The recent furore following Jack McConnell's statement that primary trained teachers should be allowed to teach in secondary schools was neither very surprising nor unexpected. After all, this was an attack on one of Scottish education's most sacred cows.
The reaction to Mr McConnell's announcement suggests that the traditional view still prevails as does the outmoded belief in some quarters that secondary teachers teach subjects while primary teachers teach children.
There are at least two important myths that have to be discounted. In the first place, the primary child does not undergo some magical transformation in the way he or she acquires knowledge and skills on entering secondary school. There is no logical or biological reason why there should be two quite separate systems of delivering the curriculum before and after the age of 12.
The second and more insidious assumption is the belief that, somehow or other, primary school teachers do not have the teaching skills needed to cope with pupils once they have entered secondary school. Indeed, some of the arguments for preserving the status quo represent a throwback to the kind of academic snobbery that bedevilled the teaching profession for generations.
Some of us can remember the acclaim that was given to the honours graduate in the secondary school compared to the disparaging remarks that someone was "only an article 39 teacher" (the teaching qualification that used to be assigned to an ordinary graduate). Yet there is little or no correlation between one's academic achievement and one's ability to teach.
Mr McConnell's proposal need not necessarily lead to any dilution or erosion of teaching standards - if it is properly monitored. Teaching is an art that can be acquired and developed, but which is to a large extent innate. It consists of a set of skills that are transferable, regardless of the particular environment or the age of those being taught.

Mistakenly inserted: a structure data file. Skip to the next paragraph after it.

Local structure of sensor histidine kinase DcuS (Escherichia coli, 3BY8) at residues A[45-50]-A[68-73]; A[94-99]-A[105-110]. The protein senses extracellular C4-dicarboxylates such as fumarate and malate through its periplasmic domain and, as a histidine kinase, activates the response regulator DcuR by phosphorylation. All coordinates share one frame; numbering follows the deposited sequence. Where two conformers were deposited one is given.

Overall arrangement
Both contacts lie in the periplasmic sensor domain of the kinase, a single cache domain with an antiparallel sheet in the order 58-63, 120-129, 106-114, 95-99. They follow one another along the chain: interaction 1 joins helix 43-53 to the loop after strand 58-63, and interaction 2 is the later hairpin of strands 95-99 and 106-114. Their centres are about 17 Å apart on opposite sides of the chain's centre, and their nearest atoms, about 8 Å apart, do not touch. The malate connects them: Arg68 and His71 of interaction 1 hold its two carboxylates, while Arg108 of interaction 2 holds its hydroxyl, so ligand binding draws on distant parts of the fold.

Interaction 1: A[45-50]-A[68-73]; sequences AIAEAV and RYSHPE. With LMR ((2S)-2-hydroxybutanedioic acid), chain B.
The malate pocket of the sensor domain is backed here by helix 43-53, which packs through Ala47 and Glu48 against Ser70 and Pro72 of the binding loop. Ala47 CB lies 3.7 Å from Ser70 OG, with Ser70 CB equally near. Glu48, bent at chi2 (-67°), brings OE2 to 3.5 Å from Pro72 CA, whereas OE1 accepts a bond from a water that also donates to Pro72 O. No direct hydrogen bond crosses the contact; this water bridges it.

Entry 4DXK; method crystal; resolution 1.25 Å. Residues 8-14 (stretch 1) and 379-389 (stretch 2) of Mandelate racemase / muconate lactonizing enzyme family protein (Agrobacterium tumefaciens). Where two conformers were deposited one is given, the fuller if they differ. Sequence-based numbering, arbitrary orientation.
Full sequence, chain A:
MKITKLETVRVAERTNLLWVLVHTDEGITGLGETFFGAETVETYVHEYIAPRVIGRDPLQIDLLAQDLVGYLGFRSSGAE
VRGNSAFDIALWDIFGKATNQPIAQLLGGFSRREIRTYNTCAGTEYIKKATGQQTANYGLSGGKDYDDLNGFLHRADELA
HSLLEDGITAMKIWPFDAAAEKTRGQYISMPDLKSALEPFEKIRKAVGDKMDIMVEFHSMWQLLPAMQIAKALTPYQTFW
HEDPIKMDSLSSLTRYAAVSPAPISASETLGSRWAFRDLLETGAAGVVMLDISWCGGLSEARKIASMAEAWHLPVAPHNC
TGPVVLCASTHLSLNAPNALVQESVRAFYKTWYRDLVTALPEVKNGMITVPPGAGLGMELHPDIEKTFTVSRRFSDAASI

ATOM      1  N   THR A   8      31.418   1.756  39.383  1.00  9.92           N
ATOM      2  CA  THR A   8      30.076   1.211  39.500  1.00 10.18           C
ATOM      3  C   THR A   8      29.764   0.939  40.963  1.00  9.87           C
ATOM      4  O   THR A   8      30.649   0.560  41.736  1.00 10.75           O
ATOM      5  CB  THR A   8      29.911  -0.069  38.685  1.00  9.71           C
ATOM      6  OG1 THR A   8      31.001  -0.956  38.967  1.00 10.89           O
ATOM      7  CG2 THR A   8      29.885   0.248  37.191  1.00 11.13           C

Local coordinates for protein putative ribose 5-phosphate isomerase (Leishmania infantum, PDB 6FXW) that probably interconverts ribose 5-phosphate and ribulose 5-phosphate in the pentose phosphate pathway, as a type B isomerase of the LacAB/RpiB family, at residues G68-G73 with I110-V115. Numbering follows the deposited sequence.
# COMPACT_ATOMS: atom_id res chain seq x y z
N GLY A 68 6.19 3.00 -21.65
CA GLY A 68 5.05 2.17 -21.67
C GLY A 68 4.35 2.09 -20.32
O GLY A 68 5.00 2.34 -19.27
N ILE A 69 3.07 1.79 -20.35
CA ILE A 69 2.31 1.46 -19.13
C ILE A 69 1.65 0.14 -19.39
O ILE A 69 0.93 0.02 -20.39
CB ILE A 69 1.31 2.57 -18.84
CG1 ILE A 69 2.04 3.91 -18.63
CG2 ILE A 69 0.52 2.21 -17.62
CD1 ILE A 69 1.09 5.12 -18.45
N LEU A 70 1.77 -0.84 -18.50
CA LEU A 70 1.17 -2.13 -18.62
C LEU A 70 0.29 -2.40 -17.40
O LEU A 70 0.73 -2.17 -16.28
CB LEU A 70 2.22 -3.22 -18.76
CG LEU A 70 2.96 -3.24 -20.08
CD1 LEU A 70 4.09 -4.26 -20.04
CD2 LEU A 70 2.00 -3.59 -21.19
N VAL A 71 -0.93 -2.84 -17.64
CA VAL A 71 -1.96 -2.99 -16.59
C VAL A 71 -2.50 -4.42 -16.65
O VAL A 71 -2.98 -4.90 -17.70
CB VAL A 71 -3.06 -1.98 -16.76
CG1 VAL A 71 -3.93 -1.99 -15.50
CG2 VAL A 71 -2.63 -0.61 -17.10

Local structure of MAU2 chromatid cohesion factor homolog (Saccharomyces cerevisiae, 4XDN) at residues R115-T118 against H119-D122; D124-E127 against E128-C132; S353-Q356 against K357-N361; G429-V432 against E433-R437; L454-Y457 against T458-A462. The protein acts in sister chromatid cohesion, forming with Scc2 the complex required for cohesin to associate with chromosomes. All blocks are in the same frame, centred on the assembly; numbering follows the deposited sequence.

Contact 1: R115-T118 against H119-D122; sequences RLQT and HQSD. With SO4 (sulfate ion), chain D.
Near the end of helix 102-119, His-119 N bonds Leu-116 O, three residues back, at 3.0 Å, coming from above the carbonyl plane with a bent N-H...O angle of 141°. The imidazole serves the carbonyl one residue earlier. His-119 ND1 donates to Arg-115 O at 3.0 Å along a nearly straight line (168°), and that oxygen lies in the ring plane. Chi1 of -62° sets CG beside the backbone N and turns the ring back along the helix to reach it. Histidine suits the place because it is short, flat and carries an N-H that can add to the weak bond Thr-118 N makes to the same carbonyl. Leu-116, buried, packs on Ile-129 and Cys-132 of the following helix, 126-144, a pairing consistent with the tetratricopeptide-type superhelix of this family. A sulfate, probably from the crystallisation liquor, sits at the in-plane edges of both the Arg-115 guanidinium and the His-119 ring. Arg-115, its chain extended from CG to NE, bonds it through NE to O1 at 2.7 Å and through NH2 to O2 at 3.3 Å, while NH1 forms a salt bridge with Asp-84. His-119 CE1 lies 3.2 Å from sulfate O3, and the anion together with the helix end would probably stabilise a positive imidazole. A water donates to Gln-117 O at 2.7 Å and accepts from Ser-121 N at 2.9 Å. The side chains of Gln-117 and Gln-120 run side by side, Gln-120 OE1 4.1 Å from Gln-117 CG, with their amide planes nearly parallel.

All teachers in Scottish schools, graduate and non-graduate alike, have been trained to deliver the 5-14 curriculum. Given the expertise accumulated over the years by the minority of non-graduates remaining in the profession, any lack of a purely academic qualification is an irrelevance.
Over the years, various suggestions have been proposed on how to overcome this formidable barrier in education. Ideas have ranged from the creation of a primary 8 class based in the secondary school, to the establishment of a middle school for children from eight or 10 to 14. Sadly, attempts to establish the latter failed, partly because of the insistence on "proper educational qualifications".
The present proposals would seem a golden opportunity to re-visit the issue by setting up a cross-party working group to see if there is a way forward.
If and when McConnell's ideas come to fruition, it will be interesting to see if they lead to a significant improvement in academic standards. This, after all, will be the acid test.
Jim Towers SNP education spokesperson Aberdeenshire Council (former principal teacher of English and lecturer in education)